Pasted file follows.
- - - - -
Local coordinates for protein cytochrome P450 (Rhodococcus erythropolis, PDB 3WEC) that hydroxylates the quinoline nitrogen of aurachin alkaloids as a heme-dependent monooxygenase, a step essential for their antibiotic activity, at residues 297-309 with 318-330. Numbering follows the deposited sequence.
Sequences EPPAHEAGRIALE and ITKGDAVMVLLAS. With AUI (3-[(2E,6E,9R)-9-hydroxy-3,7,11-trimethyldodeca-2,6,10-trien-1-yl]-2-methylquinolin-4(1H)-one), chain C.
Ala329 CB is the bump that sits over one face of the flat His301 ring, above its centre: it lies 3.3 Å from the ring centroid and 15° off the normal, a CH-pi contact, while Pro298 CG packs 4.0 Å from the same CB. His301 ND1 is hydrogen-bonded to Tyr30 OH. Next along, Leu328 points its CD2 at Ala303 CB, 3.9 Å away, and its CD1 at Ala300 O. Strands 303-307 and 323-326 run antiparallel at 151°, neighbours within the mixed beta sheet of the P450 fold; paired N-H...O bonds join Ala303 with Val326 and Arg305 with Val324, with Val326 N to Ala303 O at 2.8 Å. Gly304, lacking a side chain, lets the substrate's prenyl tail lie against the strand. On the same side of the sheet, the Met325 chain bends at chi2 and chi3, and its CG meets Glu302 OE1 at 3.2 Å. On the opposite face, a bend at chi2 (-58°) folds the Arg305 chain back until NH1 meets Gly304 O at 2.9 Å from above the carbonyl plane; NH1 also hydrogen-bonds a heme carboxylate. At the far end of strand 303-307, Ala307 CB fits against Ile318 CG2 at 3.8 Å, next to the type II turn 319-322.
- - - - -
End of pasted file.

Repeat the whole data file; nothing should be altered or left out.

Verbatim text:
Local coordinates for protein cytochrome P450 (Rhodococcus erythropolis, PDB 3WEC) that hydroxylates the quinoline nitrogen of aurachin alkaloids as a heme-dependent monooxygenase, a step essential for their antibiotic activity, at residues 297-309 with 318-330. Numbering follows the deposited sequence.
Sequences EPPAHEAGRIALE and ITKGDAVMVLLAS. With AUI (3-[(2E,6E,9R)-9-hydroxy-3,7,11-trimethyldodeca-2,6,10-trien-1-yl]-2-methylquinolin-4(1H)-one), chain C.
Ala329 CB is the bump that sits over one face of the flat His301 ring, above its centre: it lies 3.3 Å from the ring centroid and 15° off the normal, a CH-pi contact, while Pro298 CG packs 4.0 Å from the same CB. His301 ND1 is hydrogen-bonded to Tyr30 OH. Next along, Leu328 points its CD2 at Ala303 CB, 3.9 Å away, and its CD1 at Ala300 O. Strands 303-307 and 323-326 run antiparallel at 151°, neighbours within the mixed beta sheet of the P450 fold; paired N-H...O bonds join Ala303 with Val326 and Arg305 with Val324, with Val326 N to Ala303 O at 2.8 Å. Gly304, lacking a side chain, lets the substrate's prenyl tail lie against the strand. On the same side of the sheet, the Met325 chain bends at chi2 and chi3, and its CG meets Glu302 OE1 at 3.2 Å. On the opposite face, a bend at chi2 (-58°) folds the Arg305 chain back until NH1 meets Gly304 O at 2.9 Å from above the carbonyl plane; NH1 also hydrogen-bonds a heme carboxylate. At the far end of strand 303-307, Ala307 CB fits against Ile318 CG2 at 3.8 Å, next to the type II turn 319-322.